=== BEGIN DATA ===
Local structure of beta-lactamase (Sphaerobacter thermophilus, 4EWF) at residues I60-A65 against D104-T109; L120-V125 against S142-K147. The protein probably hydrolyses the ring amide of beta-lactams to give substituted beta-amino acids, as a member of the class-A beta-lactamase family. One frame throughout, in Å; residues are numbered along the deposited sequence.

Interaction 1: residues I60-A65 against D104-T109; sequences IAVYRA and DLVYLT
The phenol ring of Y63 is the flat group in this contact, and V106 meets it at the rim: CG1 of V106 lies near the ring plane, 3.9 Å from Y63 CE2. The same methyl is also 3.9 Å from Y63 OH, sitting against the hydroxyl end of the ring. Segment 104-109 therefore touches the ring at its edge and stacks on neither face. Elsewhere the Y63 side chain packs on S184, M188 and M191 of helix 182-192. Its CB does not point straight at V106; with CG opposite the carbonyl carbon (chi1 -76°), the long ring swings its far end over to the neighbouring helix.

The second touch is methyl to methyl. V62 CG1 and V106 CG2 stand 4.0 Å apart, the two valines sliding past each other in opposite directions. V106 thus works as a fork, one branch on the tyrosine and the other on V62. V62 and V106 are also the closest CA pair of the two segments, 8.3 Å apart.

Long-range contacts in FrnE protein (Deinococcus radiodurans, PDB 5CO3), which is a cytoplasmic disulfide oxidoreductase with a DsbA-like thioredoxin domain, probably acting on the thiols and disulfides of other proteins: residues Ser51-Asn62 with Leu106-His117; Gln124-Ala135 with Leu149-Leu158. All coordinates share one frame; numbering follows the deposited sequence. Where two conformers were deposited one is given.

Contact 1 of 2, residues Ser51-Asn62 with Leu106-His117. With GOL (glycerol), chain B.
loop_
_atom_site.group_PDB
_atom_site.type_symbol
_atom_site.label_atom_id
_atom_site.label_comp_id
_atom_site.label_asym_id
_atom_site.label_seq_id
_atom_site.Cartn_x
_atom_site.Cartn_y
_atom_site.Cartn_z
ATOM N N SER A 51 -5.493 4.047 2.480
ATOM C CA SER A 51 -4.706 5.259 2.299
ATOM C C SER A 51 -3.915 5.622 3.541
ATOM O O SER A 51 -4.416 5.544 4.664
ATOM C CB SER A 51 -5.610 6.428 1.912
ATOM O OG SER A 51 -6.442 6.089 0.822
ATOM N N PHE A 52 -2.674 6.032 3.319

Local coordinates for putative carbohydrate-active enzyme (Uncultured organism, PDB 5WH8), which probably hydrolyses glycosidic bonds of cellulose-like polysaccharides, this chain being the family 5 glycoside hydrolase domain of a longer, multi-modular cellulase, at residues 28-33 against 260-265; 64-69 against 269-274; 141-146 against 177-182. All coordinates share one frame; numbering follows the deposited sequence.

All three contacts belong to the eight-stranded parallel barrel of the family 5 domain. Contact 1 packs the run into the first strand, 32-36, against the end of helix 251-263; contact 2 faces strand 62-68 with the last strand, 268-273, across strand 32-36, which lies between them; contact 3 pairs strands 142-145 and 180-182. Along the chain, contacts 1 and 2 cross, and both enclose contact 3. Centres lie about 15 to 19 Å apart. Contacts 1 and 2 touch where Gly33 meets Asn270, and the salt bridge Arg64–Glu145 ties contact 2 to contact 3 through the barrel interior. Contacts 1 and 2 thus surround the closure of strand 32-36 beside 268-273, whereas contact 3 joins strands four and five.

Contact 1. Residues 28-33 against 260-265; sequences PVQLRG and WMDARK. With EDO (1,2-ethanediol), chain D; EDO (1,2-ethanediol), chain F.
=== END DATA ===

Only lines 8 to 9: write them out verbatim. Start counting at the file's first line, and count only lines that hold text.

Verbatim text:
_atom_site.group_PDB
_atom_site.type_symbol